Unemployment

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Britain Takes a Step Towards Real Fascism with Patel’s Concentration Camp for Migrants

Published by Anonymous (not verified) on Sun, 03/01/2021 - 10:10pm in

Nearly a week ago, on 27th December 2020, Mike put up a piece reporting that smirking, treacherous and bullying Home Secretary Priti Patel was planning to open what has been described as a ‘concentration camp’ for migrants by New Year’s Day at Barton Stacey, Hampshire. The camp will have no drainage, sewage or mains water. Even the local Tory MP, Caroline Nokes, was appalled at these conditions. He quotes her as saying

“It will be like a prison camp and conditions will be appalling. There are no plans to provide healthcare services on site, which will add to the strain on local GPs. I am shocked anyone could think this is a good idea.”

See: Patel plans concentration camp for 300 refugees with no mains water | Vox Political (voxpoliticalonline.com)

Mike followed this up with a description of the terrible conditions at the Pennally migrant camp in Wales. The food there is an inadequate and poorly cooked, the only showers that worked are shared and toilet facilities are also inadequate. Social distancing is difficult. Face masks are only available on request, the wearing of which is only enforced in the dining area. Hand sanitisers and soap dispensers are either empty or not working.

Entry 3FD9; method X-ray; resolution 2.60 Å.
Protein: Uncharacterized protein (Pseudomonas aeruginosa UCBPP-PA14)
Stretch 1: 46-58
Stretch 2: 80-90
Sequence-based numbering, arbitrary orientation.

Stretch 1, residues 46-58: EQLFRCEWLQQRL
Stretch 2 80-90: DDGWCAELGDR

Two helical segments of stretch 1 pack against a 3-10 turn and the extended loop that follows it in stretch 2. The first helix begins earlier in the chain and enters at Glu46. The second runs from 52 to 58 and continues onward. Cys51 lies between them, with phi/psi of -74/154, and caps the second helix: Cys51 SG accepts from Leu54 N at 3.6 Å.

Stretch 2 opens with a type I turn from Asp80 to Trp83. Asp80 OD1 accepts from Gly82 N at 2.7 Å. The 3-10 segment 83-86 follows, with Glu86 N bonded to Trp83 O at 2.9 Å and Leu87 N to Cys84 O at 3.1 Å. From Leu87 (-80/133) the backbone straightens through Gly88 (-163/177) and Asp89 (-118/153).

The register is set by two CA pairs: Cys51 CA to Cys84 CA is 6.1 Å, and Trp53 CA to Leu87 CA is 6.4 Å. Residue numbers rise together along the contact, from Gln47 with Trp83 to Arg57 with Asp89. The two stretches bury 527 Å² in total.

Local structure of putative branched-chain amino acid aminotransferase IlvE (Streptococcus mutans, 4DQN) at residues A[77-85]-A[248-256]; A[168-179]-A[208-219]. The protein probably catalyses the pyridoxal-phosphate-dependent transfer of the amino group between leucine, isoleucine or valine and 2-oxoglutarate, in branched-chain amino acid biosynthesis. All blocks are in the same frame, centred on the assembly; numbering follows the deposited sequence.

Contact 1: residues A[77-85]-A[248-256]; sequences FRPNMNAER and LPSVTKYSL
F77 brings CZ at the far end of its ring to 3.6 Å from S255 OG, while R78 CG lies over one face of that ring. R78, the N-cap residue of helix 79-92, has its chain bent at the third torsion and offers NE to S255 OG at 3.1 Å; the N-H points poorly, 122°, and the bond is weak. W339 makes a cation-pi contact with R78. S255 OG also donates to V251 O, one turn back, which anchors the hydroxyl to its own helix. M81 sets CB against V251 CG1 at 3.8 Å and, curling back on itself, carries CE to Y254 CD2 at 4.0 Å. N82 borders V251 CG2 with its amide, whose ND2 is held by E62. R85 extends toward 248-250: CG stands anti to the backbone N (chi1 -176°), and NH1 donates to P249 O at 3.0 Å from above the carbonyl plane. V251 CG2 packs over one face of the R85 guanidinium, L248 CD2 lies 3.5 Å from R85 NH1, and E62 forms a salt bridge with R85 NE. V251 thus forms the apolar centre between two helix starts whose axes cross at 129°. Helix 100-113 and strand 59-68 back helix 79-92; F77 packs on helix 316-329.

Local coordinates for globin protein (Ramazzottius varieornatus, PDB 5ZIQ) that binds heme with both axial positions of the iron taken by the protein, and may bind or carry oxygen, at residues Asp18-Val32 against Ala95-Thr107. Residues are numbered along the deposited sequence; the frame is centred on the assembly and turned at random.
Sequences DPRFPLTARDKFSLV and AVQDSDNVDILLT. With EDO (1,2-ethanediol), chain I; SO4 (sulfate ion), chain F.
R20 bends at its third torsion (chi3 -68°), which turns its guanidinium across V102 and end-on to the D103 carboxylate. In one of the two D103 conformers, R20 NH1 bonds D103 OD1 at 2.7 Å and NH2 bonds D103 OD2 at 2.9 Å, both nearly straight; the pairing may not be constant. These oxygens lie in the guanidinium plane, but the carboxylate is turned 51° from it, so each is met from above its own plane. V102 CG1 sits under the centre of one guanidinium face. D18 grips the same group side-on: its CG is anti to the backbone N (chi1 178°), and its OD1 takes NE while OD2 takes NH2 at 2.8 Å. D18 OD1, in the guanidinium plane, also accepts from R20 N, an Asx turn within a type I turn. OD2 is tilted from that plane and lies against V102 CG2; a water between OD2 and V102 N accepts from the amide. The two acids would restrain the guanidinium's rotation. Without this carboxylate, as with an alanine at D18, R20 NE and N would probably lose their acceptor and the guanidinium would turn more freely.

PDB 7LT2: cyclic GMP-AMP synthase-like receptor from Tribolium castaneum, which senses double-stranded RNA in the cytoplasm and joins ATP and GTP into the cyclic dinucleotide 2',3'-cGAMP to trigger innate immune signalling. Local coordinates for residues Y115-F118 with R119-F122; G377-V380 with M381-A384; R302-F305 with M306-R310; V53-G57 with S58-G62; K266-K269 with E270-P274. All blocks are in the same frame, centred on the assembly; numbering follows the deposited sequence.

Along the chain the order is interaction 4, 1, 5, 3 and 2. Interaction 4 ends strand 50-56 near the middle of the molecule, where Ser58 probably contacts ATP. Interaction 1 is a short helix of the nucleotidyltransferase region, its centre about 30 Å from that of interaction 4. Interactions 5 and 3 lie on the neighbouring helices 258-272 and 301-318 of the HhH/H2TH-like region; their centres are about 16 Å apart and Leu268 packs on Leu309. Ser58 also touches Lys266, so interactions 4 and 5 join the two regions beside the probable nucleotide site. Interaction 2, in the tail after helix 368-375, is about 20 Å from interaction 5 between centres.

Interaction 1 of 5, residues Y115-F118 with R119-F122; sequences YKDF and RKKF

See: If you think conditions in Priti Patel’s planned concentration camp are bad, you should see them in the ones she already has | Vox Political (voxpoliticalonline.com)

It’s good that Mike has put this up, because there have been a series of videos by right-wingers on YouTube about the camp and about migrants generally. The channel ‘We Got A Problem’ views Black and Asian migrants as a real threat to the British public. It concentrates on crimes committed by migrants and asylum seekers, as well as Pakistani grooming gangs with a specific focus on the dangers of rape, child abuse and violence from what the gravel voiced man behind the vlog describes as ‘imported Labour voters’. He also abuses them as ‘scumbuckets’ and other terms too vile to be used in a family blog. He, Belfield and Farage have seized on the fact that many of these migrants have now had to be accommodated in four star hotels to present the image that violent, sexually dangerous migrants are living in luxury at the expense of the British taxpayer. When one of the inmates of these hotels went berserk a while ago and attacked five people, it was presented as a result of this person’s greed – he was upset at the food and lack of internet connections – rather than any wider problems with conditions at the hotel.

I don’t doubt that if Patel does start building concentration camps for migrants, it will be popular with a certain section of the British public. People like ‘We Got A Problem’, Farage and Belfield. Belfield put up a video a few days ago praising the government for passing legislation preventing illegal immigrants, or as Belfield calls them, ‘dinghy day-trippers’, from receiving benefits for five years.